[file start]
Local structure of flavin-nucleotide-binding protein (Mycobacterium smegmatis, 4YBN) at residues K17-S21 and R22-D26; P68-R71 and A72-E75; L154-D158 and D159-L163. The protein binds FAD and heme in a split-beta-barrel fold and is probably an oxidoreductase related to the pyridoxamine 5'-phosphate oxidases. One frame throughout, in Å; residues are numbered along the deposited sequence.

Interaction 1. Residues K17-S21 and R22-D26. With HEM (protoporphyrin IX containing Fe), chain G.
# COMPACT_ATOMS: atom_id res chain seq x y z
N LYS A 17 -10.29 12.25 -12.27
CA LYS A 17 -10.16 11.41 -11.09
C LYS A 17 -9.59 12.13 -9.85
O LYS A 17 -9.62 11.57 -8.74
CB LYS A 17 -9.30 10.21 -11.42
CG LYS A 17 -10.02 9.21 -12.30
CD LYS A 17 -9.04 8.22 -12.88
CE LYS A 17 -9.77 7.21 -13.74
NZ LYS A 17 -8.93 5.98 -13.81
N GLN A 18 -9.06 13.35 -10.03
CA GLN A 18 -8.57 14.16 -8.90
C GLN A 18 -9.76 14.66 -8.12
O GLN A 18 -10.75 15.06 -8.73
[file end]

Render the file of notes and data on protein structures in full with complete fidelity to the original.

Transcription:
Local structure of flavin-nucleotide-binding protein (Mycobacterium smegmatis, 4YBN) at residues K17-S21 and R22-D26; P68-R71 and A72-E75; L154-D158 and D159-L163. The protein binds FAD and heme in a split-beta-barrel fold and is probably an oxidoreductase related to the pyridoxamine 5'-phosphate oxidases. One frame throughout, in Å; residues are numbered along the deposited sequence.

Interaction 1. Residues K17-S21 and R22-D26. With HEM (protoporphyrin IX containing Fe), chain G.
# COMPACT_ATOMS: atom_id res chain seq x y z
N LYS A 17 -10.29 12.25 -12.27
CA LYS A 17 -10.16 11.41 -11.09
C LYS A 17 -9.59 12.13 -9.85
O LYS A 17 -9.62 11.57 -8.74
CB LYS A 17 -9.30 10.21 -11.42
CG LYS A 17 -10.02 9.21 -12.30
CD LYS A 17 -9.04 8.22 -12.88
CE LYS A 17 -9.77 7.21 -13.74
NZ LYS A 17 -8.93 5.98 -13.81
N GLN A 18 -9.06 13.35 -10.03
CA GLN A 18 -8.57 14.16 -8.90
C GLN A 18 -9.76 14.66 -8.12
O GLN A 18 -10.75 15.06 -8.73